We don’t yet know how much council tax will rise next year. That will be decided in February but we have some early clues. Shropshire Council’s financial plan assumes a rise of 3.99%, though it may be tempted to take advantage of a government offer made just before Christmas to add an extra 1% to the bill.
The Police and Crime Commissioner is proposing an increase of 4%, though the government has since said he would be allowed to raise half as much again. The Fire Service and Ludlow Town Council have yet to declare their plans.
The government is changing the rules on how public services are funded. It wants local authorities to pay more of the bill through council tax and business rates. In turn, county and district councils are passing part of the buck to parish and town councils.
There is a good side to this. We will get greater local control of what we fund and how we will fund it. The significant downside is that local taxes will go up.
If there is an overall 4% rise, the total bill for council tax for a Band D property will go up by £56 to £1,448 a year, nearly £28 a week.
Council tax may rise by more than 4%
Shropshire Council’s costs are going up. Not to pay for a sprawling bureaucracy. Many services have been cut to the bone. The main pressure on the budget is from meeting the accelerating costs of adult social care. The council is also still suffering from poor financial management having not raised its council tax from its creation in 2009 to 2016. This zero tax rise policy was driven by political dogma. It means we must make tougher decisions on tax rises than we might have had if council tax had grown in line with inflation.
Media reports have suggested that council tax in Shropshire will go up 2.7% next year. That’s wrong. This is the increase in the number of properties subject to council tax. We will set the council tax increase early next year.
The current financial plan for the council is based on a 3.99% rise but this was written before the government announced it would allow an extra 1% rise. Shropshire Council is facing a £36 million deficit next year and has been raiding reserves to patch holes in its budget. I wouldn’t be surprised if it goes for the extra 1% increase taking the council tax rise to 4.99% for Shropshire Council alone. (See this article for why the council can splash out a reputed £60 million on buying shopping centres but can’t afford to fund basic services.)
Shropshire Council it is also aiming to raise £1.2 million a year by imposing contributions to council tax on some of the poorest in our county.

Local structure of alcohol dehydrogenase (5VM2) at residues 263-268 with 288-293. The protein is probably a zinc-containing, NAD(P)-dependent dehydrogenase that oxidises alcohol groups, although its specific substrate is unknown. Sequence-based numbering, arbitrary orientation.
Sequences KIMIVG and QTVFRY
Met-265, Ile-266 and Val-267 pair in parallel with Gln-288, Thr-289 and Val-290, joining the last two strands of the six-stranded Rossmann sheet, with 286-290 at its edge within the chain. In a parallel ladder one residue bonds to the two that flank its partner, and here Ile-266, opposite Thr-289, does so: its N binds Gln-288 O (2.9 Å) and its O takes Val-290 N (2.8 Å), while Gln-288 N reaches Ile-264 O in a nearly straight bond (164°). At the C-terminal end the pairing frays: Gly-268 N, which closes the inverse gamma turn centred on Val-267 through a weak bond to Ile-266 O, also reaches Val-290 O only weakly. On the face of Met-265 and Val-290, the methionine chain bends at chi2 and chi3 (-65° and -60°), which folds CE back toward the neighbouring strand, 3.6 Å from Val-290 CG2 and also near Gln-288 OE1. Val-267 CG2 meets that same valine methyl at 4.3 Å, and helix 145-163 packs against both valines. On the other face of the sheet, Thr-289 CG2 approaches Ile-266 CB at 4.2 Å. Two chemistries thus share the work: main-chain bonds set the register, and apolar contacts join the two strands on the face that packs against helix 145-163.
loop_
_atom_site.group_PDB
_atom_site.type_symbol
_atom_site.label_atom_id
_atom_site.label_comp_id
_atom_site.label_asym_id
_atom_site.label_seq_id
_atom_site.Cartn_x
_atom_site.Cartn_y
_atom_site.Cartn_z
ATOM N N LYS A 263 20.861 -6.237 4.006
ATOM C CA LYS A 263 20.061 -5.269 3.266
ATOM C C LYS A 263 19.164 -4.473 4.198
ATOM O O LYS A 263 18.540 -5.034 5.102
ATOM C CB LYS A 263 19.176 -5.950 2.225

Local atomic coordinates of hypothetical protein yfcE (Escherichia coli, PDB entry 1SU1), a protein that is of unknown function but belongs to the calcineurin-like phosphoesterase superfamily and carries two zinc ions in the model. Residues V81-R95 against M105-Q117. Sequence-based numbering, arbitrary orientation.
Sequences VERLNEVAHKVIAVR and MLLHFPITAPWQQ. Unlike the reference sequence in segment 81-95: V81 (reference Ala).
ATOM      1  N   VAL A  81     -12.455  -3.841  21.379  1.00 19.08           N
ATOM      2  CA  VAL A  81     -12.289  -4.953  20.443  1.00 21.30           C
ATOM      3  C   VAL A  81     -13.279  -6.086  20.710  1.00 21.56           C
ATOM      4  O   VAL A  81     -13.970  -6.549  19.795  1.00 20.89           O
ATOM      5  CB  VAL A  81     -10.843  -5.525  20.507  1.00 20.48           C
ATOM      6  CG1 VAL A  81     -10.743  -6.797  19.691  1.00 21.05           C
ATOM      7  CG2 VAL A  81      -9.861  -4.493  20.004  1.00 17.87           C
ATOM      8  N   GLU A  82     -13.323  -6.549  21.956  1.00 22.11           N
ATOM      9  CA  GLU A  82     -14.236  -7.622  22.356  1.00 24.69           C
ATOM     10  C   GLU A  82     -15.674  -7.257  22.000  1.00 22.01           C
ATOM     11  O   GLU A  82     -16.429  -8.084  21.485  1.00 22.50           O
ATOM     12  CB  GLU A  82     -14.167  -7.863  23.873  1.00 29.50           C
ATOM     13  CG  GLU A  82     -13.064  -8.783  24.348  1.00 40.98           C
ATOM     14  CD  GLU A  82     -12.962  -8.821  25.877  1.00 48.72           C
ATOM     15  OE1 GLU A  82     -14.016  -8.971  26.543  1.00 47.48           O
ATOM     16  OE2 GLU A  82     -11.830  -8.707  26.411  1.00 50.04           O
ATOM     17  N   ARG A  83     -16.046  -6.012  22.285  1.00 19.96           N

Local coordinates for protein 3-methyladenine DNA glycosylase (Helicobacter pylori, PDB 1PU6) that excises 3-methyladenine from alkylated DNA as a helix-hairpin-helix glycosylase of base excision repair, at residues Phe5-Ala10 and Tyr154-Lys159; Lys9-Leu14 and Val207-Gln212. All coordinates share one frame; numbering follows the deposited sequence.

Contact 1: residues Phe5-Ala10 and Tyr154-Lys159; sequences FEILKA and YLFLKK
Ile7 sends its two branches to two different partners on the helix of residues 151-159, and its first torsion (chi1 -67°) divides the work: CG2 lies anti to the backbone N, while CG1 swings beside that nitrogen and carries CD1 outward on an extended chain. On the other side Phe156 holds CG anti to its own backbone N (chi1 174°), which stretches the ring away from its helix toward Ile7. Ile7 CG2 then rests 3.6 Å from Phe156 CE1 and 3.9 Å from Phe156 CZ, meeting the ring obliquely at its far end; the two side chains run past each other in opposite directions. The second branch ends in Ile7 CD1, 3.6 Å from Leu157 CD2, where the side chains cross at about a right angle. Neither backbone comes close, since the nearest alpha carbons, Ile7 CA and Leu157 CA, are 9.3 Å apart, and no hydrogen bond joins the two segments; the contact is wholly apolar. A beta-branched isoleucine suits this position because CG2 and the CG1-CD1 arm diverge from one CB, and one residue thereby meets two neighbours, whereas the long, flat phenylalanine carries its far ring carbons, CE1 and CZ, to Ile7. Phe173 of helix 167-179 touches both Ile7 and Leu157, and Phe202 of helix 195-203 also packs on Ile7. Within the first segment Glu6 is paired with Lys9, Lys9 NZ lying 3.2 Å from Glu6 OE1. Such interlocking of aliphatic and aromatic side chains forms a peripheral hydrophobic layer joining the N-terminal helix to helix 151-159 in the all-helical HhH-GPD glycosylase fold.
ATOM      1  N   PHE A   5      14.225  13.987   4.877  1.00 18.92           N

The Police and Crime Commissioner is recommending a rise of £7.58 (4%) on the annual bill in 2018/19 for a band D home, bringing the annual policing bill to £197.18. Commissioner John Campion started consulting on this rise before the government announced that commissioners will be allowed to add £12 to their share of council tax for a band D home next year.
Our police are already struggling for resources, especially in rural areas like ours. In his first year as commissioner, John Campion froze the council tax contribution to policing. I have always regarded that refusal to raise funds for the police as a statement of his politics, not a rational assessment of what the police need to support and protect us. Now, if Campion doesn’t take up the offer of a £12 rise, West Mercia Police will have £50 million less next year than they might have had.
Eyes will turn to Ludlow Town Council at the end of January, when it must set its precept (the local council tax). Last year, it went for a precept rise of 24%, taking its share of council tax for a Band D property from £107.60 to £133.30. It argued that it had to take over services from Shropshire Council but has yet to take over any. It said it needed money to appoint a deputy town clerk but has yet to make an appointment. That means that its proposals for any precept rise this year will be looked at with extra scrutiny. The town council has been consulting on its priorities for future spending.
The good news for parish and town councils trying to balance their budgets is that Communities Secretary Sajid Javid has announced that the government will not impose a cap on how much local precepts can rise for at least three years. But the government also says these councils should dip into reserves before raising precepts.